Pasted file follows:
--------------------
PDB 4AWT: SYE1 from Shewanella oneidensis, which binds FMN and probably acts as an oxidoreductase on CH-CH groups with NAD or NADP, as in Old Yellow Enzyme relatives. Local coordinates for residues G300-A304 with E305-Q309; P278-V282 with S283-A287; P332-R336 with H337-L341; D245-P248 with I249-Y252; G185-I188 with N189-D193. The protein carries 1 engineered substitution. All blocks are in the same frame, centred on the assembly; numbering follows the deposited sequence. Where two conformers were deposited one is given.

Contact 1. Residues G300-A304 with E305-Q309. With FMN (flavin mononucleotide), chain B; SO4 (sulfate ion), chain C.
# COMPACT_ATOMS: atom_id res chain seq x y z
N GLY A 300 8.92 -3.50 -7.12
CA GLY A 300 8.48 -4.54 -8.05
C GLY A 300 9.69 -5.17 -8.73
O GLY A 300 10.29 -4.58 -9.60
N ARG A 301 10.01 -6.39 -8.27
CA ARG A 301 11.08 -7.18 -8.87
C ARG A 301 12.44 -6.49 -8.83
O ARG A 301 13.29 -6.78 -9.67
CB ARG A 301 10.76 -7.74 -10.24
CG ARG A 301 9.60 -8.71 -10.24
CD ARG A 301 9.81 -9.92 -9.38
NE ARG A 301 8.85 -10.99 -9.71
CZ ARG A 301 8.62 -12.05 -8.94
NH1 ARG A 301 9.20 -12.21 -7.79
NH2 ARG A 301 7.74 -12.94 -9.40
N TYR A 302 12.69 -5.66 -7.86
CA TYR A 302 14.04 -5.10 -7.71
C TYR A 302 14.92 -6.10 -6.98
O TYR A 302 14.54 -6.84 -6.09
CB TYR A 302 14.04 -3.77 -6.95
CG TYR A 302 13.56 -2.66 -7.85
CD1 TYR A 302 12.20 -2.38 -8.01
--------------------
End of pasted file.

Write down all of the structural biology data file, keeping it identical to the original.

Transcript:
PDB 4AWT: SYE1 from Shewanella oneidensis, which binds FMN and probably acts as an oxidoreductase on CH-CH groups with NAD or NADP, as in Old Yellow Enzyme relatives. Local coordinates for residues G300-A304 with E305-Q309; P278-V282 with S283-A287; P332-R336 with H337-L341; D245-P248 with I249-Y252; G185-I188 with N189-D193. The protein carries 1 engineered substitution. All blocks are in the same frame, centred on the assembly; numbering follows the deposited sequence. Where two conformers were deposited one is given.

Contact 1. Residues G300-A304 with E305-Q309. With FMN (flavin mononucleotide), chain B; SO4 (sulfate ion), chain C.
# COMPACT_ATOMS: atom_id res chain seq x y z
N GLY A 300 8.92 -3.50 -7.12
CA GLY A 300 8.48 -4.54 -8.05
C GLY A 300 9.69 -5.17 -8.73
O GLY A 300 10.29 -4.58 -9.60
N ARG A 301 10.01 -6.39 -8.27
CA ARG A 301 11.08 -7.18 -8.87
C ARG A 301 12.44 -6.49 -8.83
O ARG A 301 13.29 -6.78 -9.67
CB ARG A 301 10.76 -7.74 -10.24
CG ARG A 301 9.60 -8.71 -10.24
CD ARG A 301 9.81 -9.92 -9.38
NE ARG A 301 8.85 -10.99 -9.71
CZ ARG A 301 8.62 -12.05 -8.94
NH1 ARG A 301 9.20 -12.21 -7.79
NH2 ARG A 301 7.74 -12.94 -9.40
N TYR A 302 12.69 -5.66 -7.86
CA TYR A 302 14.04 -5.10 -7.71
C TYR A 302 14.92 -6.10 -6.98
O TYR A 302 14.54 -6.84 -6.09
CB TYR A 302 14.04 -3.77 -6.95
CG TYR A 302 13.56 -2.66 -7.85
CD1 TYR A 302 12.20 -2.38 -8.01